Here Harrison gets to grips with "1966 And All That". A taster:
[Jim] Packer was to complain that Lloyd-Jones’ 1966 call was a ‘campaign of words without plans.’ (p.272). This position was elaborated years later by Carl Trueman who complained that Lloyd-Jones’ vague alternative to Anglicanism was ‘a non-ecclesiastical, non-confessional disaster.’ (p.272). Presumably he means that the Doctor had not produced a Presbyterian blueprint on which the forthcoming seceders could structure their theology. This is interesting as it betrays either an ignorance or, more likely, a rejection of Lloyd-Jones’ often argued distinction between the primaries and secondaries in the pecking order of evangelical doctrinal priorities. It is well known that into the latter category he was willing to place matters of church government, Independency, Presbyterianism and even Episcopacy. Important as they were they simply did not compare with the fundamental issues that were and still are at stake in a situation which calls into question the very nature of the gospel.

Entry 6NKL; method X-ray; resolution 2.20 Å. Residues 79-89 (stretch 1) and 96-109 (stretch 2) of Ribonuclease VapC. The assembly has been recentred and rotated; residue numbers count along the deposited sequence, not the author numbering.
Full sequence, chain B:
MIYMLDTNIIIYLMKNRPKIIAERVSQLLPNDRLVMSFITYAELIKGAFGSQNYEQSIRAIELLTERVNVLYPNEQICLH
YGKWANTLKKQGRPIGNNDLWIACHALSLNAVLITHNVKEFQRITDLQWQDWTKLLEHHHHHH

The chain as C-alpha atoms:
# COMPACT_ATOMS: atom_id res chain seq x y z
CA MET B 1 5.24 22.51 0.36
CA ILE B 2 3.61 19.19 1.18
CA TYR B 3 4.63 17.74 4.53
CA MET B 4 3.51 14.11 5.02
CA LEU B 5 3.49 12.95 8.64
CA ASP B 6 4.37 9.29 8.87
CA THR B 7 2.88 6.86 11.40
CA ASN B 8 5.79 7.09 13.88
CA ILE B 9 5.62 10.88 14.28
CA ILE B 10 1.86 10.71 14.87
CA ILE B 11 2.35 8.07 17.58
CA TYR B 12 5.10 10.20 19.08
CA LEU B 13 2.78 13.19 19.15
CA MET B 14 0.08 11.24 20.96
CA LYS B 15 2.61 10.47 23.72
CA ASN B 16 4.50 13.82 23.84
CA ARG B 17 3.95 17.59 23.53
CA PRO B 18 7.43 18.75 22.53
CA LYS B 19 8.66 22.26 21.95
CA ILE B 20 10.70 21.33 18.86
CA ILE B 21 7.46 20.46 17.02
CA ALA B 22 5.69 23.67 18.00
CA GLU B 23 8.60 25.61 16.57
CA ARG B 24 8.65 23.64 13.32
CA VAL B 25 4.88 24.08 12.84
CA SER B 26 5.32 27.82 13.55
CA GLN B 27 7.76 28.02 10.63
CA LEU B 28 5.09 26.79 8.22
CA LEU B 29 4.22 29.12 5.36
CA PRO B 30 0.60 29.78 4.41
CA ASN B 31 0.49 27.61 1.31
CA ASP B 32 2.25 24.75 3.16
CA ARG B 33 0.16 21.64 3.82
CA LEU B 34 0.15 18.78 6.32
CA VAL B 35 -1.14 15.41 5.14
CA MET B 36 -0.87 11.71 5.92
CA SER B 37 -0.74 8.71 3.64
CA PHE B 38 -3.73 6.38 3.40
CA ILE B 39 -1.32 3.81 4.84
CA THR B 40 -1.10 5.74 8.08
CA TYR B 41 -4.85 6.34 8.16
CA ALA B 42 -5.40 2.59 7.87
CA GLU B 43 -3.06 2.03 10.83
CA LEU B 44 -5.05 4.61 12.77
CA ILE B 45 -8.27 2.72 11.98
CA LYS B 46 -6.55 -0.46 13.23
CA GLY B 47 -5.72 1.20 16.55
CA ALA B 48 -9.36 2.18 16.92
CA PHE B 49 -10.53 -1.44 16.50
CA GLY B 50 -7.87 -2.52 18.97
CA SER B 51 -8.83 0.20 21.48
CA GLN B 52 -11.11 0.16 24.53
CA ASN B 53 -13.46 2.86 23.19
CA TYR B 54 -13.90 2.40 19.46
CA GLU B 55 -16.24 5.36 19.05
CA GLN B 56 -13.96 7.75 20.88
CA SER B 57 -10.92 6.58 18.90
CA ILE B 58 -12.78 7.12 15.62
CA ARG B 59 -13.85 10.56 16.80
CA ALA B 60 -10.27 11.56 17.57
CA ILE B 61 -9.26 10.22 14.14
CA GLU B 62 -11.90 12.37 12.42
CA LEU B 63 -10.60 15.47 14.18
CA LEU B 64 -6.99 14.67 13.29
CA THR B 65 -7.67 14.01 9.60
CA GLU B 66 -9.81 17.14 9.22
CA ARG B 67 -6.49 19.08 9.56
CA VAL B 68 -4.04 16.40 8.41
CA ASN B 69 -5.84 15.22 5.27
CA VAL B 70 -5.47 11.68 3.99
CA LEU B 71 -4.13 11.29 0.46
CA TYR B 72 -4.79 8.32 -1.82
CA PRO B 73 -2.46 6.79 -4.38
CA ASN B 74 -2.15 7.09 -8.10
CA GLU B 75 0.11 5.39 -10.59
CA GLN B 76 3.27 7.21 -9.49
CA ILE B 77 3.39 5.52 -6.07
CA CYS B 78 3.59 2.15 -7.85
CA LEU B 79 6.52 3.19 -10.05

I think Harrison hits the nail on the head. Simply because Lloyd-Jones did not propose the post-succession restructuring of Evangelicalism along Episcopal or Presbyterian lines does not mean that he he had no concern for ecclesiology. On the contrary, what he wanted was a union of Evangelical churches, although those churches might have had differing patterns of church government.